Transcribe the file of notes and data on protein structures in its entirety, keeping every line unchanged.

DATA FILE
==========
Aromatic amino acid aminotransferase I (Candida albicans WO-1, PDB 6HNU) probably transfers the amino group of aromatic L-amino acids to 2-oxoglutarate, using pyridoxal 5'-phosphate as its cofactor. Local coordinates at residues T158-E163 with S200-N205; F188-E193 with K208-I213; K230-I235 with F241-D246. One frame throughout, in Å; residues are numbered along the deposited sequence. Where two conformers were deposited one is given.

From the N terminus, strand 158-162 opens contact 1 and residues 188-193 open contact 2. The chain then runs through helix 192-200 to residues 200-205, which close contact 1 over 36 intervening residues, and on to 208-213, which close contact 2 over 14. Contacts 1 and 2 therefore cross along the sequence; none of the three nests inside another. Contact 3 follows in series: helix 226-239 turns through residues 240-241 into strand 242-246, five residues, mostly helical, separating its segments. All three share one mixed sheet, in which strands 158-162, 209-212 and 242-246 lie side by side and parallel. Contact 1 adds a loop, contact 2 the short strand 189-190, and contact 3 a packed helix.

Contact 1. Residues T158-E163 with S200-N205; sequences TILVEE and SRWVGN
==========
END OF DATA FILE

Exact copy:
Aromatic amino acid aminotransferase I (Candida albicans WO-1, PDB 6HNU) probably transfers the amino group of aromatic L-amino acids to 2-oxoglutarate, using pyridoxal 5'-phosphate as its cofactor. Local coordinates at residues T158-E163 with S200-N205; F188-E193 with K208-I213; K230-I235 with F241-D246. One frame throughout, in Å; residues are numbered along the deposited sequence. Where two conformers were deposited one is given.

From the N terminus, strand 158-162 opens contact 1 and residues 188-193 open contact 2. The chain then runs through helix 192-200 to residues 200-205, which close contact 1 over 36 intervening residues, and on to 208-213, which close contact 2 over 14. Contacts 1 and 2 therefore cross along the sequence; none of the three nests inside another. Contact 3 follows in series: helix 226-239 turns through residues 240-241 into strand 242-246, five residues, mostly helical, separating its segments. All three share one mixed sheet, in which strands 158-162, 209-212 and 242-246 lie side by side and parallel. Contact 1 adds a loop, contact 2 the short strand 189-190, and contact 3 a packed helix.

Contact 1. Residues T158-E163 with S200-N205; sequences TILVEE and SRWVGN